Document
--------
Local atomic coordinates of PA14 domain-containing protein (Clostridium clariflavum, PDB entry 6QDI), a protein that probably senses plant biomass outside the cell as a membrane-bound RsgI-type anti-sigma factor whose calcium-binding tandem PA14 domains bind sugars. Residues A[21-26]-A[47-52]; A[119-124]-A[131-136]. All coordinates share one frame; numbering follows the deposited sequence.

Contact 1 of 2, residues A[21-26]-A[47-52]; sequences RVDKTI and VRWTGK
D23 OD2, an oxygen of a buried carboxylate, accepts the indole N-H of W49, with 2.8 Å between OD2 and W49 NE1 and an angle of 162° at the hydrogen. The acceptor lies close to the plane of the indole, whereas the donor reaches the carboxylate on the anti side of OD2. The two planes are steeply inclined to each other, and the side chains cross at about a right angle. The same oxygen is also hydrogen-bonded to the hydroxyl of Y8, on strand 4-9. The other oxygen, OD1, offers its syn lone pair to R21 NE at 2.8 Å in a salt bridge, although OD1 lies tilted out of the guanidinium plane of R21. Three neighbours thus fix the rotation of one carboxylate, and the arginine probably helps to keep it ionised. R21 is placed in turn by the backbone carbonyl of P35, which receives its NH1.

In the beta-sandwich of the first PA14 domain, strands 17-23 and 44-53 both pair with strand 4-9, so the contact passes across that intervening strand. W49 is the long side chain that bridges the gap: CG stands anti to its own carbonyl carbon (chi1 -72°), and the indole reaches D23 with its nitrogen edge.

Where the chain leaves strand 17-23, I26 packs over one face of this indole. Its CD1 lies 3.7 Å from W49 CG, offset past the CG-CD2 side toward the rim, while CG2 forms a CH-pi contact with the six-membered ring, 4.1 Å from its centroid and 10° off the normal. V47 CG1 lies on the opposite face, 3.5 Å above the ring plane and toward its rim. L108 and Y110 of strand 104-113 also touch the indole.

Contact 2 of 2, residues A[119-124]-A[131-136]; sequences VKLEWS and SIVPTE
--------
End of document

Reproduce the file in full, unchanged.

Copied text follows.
Local atomic coordinates of PA14 domain-containing protein (Clostridium clariflavum, PDB entry 6QDI), a protein that probably senses plant biomass outside the cell as a membrane-bound RsgI-type anti-sigma factor whose calcium-binding tandem PA14 domains bind sugars. Residues A[21-26]-A[47-52]; A[119-124]-A[131-136]. All coordinates share one frame; numbering follows the deposited sequence.

Contact 1 of 2, residues A[21-26]-A[47-52]; sequences RVDKTI and VRWTGK
D23 OD2, an oxygen of a buried carboxylate, accepts the indole N-H of W49, with 2.8 Å between OD2 and W49 NE1 and an angle of 162° at the hydrogen. The acceptor lies close to the plane of the indole, whereas the donor reaches the carboxylate on the anti side of OD2. The two planes are steeply inclined to each other, and the side chains cross at about a right angle. The same oxygen is also hydrogen-bonded to the hydroxyl of Y8, on strand 4-9. The other oxygen, OD1, offers its syn lone pair to R21 NE at 2.8 Å in a salt bridge, although OD1 lies tilted out of the guanidinium plane of R21. Three neighbours thus fix the rotation of one carboxylate, and the arginine probably helps to keep it ionised. R21 is placed in turn by the backbone carbonyl of P35, which receives its NH1.

In the beta-sandwich of the first PA14 domain, strands 17-23 and 44-53 both pair with strand 4-9, so the contact passes across that intervening strand. W49 is the long side chain that bridges the gap: CG stands anti to its own carbonyl carbon (chi1 -72°), and the indole reaches D23 with its nitrogen edge.

Where the chain leaves strand 17-23, I26 packs over one face of this indole. Its CD1 lies 3.7 Å from W49 CG, offset past the CG-CD2 side toward the rim, while CG2 forms a CH-pi contact with the six-membered ring, 4.1 Å from its centroid and 10° off the normal. V47 CG1 lies on the opposite face, 3.5 Å above the ring plane and toward its rim. L108 and Y110 of strand 104-113 also touch the indole.

Contact 2 of 2, residues A[119-124]-A[131-136]; sequences VKLEWS and SIVPTE